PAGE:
William Blake 1757 – 1827
February 25, 2009
William Blake 1757 – 1827 was an English poet, painter, and printmaker.
William Blake was a friend of [Samuel Taylor** \Coleridge](/archives/2009/01/09/samuel-taylor-coleridge-1772-%E2%80%93-1834/), John Flaxman, Henry Crabb Robinson*, Charles Augustus Tulk, and many others.
William Blake also knew Erasmus Alvey Darwin, and he engraved more than 100 figures for the Wedgwood catalogue in 1815,
James John Garth Wilkinson was a Homeopathic physician, translator and biographer of Swedenborg (based on the work of Emanuel Swedenborg), and a writer on a variety of religious, medical and social topics. He edited the first letter press edition of William Blake’s Songs of Innocence and Experience.
Charles Augustus Tulk was the patron of William Blake‘s Swedenborgian membership, and Charles Augustus Tulk was the first person to introduce Blake’s _Songs of Innocence and Experience_ to Samuel Taylor** **Coleridge. Charles Augustus Tulk’s essay on William Blake in the London University Magazine (1830) is one of the earliest appreciations of William Blake’s genius.
William Blake was born in 28A Broad Street, Golden Square, London, England on 28 November 1757, to a middle-class family. He was the third of 7 children, two of whom died in infancy. Blake’s father, James, was a hosier. William never attended school, and was educated at home by his mother.
The Blakes were Dissenters, and are believed to have belonged to the Moravian Church. The Bible was an early and profound influence on Blake, and would remain a source of inspiration throughout his life.
Blake started engraving copies of drawings of Greek antiquities purchased for him by his father, a practice that was then preferred to actual drawing. Within these drawings Blake found his first exposure to classical forms through the work of Raphael, Michelangelo, Marten Heemskerk and Albrecht Dürer.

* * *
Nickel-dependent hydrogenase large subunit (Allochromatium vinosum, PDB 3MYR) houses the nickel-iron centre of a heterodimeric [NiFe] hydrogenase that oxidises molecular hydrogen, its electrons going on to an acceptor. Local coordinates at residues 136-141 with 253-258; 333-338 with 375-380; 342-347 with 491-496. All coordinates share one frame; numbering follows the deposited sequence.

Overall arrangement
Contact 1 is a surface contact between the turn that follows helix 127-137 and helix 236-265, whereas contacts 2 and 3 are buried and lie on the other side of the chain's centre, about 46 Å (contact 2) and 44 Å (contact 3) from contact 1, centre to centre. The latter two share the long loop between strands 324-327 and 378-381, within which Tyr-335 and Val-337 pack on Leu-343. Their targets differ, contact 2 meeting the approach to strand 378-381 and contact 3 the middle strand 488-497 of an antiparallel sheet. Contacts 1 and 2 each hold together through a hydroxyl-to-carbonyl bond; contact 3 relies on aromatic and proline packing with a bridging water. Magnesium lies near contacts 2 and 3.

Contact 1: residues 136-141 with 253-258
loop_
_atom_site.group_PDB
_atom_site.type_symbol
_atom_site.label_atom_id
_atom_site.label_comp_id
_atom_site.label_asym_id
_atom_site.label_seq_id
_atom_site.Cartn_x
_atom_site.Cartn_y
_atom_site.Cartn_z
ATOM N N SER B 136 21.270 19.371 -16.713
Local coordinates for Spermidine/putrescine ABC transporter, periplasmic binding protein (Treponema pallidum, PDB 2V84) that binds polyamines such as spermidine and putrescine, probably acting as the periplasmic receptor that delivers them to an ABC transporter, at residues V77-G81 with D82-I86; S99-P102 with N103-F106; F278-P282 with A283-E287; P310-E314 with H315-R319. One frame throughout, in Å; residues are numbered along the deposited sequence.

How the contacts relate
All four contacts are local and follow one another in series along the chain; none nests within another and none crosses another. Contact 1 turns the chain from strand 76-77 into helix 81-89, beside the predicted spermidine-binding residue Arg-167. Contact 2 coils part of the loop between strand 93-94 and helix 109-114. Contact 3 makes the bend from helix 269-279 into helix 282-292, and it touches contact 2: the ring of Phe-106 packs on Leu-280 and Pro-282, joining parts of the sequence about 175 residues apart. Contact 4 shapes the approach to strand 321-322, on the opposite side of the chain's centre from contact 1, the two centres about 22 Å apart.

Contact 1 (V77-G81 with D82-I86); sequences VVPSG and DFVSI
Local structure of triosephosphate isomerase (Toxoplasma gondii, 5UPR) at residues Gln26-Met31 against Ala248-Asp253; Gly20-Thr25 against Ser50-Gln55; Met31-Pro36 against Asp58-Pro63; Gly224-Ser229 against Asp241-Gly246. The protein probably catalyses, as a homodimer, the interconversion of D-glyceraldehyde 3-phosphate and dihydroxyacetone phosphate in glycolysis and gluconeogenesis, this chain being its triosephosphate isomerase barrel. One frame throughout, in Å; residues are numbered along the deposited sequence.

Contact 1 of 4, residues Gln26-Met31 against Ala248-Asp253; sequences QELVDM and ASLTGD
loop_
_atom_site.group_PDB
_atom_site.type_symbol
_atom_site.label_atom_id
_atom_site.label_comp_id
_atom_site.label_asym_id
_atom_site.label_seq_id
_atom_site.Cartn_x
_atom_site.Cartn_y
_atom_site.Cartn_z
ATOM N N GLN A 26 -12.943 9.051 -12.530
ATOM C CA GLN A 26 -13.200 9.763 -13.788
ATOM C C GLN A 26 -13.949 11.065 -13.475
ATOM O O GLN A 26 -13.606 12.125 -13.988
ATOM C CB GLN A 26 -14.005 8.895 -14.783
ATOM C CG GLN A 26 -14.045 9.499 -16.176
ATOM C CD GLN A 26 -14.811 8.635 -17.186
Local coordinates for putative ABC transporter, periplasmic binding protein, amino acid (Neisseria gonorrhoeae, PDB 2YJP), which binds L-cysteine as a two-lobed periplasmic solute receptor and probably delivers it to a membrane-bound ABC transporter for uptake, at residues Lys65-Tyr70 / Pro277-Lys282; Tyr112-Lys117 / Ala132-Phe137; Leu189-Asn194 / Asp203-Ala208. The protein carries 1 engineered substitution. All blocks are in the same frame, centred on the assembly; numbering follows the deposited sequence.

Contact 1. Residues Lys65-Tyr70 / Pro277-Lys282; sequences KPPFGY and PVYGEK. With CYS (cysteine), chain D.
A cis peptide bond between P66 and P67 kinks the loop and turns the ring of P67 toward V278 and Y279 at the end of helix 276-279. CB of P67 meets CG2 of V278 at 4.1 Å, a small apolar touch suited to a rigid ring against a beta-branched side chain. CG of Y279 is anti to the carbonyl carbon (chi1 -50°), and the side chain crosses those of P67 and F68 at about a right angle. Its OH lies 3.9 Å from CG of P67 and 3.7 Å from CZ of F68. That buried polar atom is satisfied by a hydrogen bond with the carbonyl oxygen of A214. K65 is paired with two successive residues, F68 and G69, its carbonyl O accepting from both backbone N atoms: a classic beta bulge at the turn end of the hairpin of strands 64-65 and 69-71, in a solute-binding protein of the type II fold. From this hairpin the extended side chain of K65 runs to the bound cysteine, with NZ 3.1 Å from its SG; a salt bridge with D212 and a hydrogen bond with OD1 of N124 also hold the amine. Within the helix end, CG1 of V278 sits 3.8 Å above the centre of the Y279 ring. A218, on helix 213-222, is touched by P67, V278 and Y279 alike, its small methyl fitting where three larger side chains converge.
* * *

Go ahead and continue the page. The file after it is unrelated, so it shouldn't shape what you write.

His parents knew enough of his headstrong temperament that he was not sent to school but was instead enrolled in drawing classes. He read avidly on subjects of his own choosing. During this period, Blake was also making explorations into poetry; his early work displays knowledge of Ben Jonson and Edmund Spenser.
On 4 August 1772, Blake became apprenticed to engraverJames Basire of Great Queen Street, for the term of seven years. At the end of this period, at the age of 21, he was to become a professional engraver…
After two years James Basire sent his apprentice to copy images from the Gothic churches in London (it is possible that this task was set in order to break up a quarrel between Blake and James Parker, his fellow apprentice), and his experiences in Westminster Abbey contributed to the formation of his artistic style and ideas; the Abbey of his day was decorated with suits of armour, painted funeral effigies and varicoloured waxworks…
In the long afternoons Blake spent sketching in the Abbey, he was occasionally interrupted by the boys of Westminster School, one of whom “tormented” Blake so much one afternoon that he knocked the boy off a scaffold to the ground, “upon which he fell with terrific Violence”.
Blake beheld more visions in the Abbey, of a great procession of monks and priests, while he heard “the chant of plain song and chorale”.
In 1778, Blake became a student at the Royal Academy in Old Somerset House, near the Strand. While the terms of his study required no payment, he was expected to supply his own materials throughout the six year period. There, he rebelled against what he regarded as the unfinished style of fashionable painters such as Rubens, championed by the school’s first president, Joshua Reynolds…
… in June 1780, Blake was walking towards Basire’s shop in Great Queen Street when he was swept up by a rampaging mob that stormed Newgate Prison in London.They attacked the prison gates with shovels and pickaxes, set the building ablaze, and released the prisoners inside. Blake was reportedly in the front rank of the mob during this attack.